Bradford County District Attorney Daniel Barrett recently drew some flack in the media due to a proposed plea deal between his office and a man accused of threatening a Canton police officer.

In a story published by The Daily Review on May 8, Canton Police Chief Doug Seeley expressed his displeasure with the proposal, stating "I'm not happy with the outcome of it."

The case involves John Edward Gundaker, 44, of Canton, who has been charged with threatening a Canton police officer following a high speed chase through the borough on April 26. After being taken into custody, Gundaker was transported to Robert Packer Hospital for treatment of injuries. While there, also according reports, Gundaker became combative with medical personal and had to be sedated. During this incident, the accused reported told a police officer: "you're mine. I know where you live. They can't hold me forever."

In addition, Gundaker is also accused damaging the inside of a police cruiser and spitting on an officer while being transported to the Bradford County jail on April 27, requiring him to be secured in a spit hood, according to reports.

Gundaker has been charged with making terroristic threats - a first degree felony - for what his alleged threats to the police officer at the hospital. However, the district attorney has offered the accused the option of pleading to a lesser charge of fleeing or attempting to elude a police officer - a third degree felony - in exchange for having charge of terroristic threats and others dropped.

Before I get to the matter at hand, I want to emphasize here that I completely empathize with Chief Seeley on the matter, and understand why he would publicly express his frustration about the situation. As the line goes in the Gilbert & Sullivan operetta "A policeman's lot is not a happy one," and it doesn't get any easier when an officer is threatened by a suspect; and then to later see the suspect not be punished for such actions.

However, I can also see the situation from Mr. Barrett's point of view, and can understand why he would offer a plea bargain to Gundaker, even when at first glance it seems like an open-and-shut case. Because, unfortunately, life is often not that simple.

If the district attorney decided to prosecute Gundaker to the fullest extent of the law, then it would be practically a certainty that he would decide to have his day in court over the matter. After all, under such circumstances, what would he have to lose? His attorney would present his side of the case to the jury, and there is always the possibility those 12 men and women would acquit him of ALL the charges filed against him.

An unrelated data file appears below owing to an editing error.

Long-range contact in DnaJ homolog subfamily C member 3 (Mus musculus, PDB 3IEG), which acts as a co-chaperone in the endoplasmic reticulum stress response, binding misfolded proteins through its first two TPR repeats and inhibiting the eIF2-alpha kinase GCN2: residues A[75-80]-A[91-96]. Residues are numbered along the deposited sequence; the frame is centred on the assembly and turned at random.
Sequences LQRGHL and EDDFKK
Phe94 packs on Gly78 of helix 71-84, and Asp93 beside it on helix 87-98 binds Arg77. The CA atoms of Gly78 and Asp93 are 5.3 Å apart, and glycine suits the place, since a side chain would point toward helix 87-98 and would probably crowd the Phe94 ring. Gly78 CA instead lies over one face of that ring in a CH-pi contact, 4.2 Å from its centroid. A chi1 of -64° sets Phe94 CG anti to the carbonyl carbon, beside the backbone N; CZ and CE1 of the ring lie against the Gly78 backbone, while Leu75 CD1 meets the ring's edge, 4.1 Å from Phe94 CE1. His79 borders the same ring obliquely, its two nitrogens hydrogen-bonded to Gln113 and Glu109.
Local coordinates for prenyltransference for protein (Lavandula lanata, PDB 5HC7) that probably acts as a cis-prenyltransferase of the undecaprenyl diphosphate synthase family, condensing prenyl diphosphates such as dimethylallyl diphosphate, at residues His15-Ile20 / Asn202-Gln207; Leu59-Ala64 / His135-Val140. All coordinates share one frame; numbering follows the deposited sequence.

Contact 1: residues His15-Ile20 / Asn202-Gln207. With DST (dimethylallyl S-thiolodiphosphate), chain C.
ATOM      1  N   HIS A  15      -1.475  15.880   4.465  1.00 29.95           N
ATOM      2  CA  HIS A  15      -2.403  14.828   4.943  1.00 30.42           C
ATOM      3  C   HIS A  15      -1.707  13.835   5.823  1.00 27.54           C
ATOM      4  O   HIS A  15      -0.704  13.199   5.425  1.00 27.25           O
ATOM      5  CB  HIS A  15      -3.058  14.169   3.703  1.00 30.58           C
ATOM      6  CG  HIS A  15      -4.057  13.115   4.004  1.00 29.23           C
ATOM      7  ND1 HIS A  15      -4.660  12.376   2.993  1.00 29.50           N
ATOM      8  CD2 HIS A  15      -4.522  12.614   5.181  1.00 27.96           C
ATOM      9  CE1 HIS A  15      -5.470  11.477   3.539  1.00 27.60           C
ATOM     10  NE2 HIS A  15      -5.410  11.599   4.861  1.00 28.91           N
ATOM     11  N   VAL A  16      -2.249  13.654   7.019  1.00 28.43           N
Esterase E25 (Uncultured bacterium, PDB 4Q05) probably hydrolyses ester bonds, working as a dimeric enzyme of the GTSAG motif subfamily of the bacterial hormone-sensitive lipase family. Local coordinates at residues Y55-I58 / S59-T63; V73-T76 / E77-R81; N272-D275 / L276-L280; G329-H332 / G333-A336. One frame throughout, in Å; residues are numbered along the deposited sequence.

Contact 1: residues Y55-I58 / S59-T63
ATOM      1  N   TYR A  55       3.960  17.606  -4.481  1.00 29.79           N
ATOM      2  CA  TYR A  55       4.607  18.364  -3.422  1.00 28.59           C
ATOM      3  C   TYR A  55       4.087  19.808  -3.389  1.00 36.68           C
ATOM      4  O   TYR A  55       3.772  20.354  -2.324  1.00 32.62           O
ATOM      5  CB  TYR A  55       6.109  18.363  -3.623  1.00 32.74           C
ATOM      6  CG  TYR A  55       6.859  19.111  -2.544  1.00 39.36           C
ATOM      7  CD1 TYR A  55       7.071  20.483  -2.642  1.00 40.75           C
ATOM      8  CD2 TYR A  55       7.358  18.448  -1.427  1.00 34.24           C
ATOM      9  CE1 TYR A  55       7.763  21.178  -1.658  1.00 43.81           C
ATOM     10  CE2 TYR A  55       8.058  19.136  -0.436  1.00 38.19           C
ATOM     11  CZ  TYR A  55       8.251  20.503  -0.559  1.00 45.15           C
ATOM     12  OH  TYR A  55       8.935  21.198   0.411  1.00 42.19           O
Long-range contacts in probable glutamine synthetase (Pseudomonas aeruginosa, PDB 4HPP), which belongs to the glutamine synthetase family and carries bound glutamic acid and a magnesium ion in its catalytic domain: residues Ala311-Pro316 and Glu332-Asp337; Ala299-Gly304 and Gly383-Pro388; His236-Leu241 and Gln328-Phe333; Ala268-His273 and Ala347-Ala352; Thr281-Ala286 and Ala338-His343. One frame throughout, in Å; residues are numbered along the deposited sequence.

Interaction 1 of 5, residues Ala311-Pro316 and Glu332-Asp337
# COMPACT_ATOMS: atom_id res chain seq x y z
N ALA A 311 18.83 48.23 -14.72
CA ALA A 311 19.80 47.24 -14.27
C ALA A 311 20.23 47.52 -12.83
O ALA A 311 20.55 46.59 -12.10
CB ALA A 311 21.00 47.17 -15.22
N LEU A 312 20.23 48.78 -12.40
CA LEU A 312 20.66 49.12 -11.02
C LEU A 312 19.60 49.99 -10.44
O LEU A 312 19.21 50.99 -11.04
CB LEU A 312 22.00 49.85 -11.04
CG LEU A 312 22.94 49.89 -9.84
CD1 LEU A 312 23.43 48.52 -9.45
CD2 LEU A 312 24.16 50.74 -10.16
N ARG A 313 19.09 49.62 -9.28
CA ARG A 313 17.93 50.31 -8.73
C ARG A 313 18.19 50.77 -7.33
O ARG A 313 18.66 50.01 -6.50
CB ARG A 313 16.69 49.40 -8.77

For those of you who are saying right about now "No way could that happen," I reply, "You don't get out much, do you?" Because I have attended many jury trials as a reporter over the years and can attest that such things do happen - and more often than we like to think.

There have been many times when I've watched as a prosecutor presented an airtight case against the defendant in which the evidence against the accused was damning, and still the jury refused to convict. One case which stands out in my mind was a murder trial that occurred many years ago in Northumberland County. The DA built a solid case, presented witnesses, all who provided good testimony, as well as irrefutable evidence, and still the jury acquitted to accused. After the trial was over, one juror was asked why they voted to acquit, the reply was "Oh he (the defendant) couldn't possibly have done it. He's too nice."

Yeah, I shook my head when I heard that one too. But it underscores a problem that all prosecutors face whenever they go to trial - namely that they have to convince ALL 12 members of a jury of the guilt of the accused; and at the same time, overcome any prejudices and idiosyncrasies that each of those members may harbor.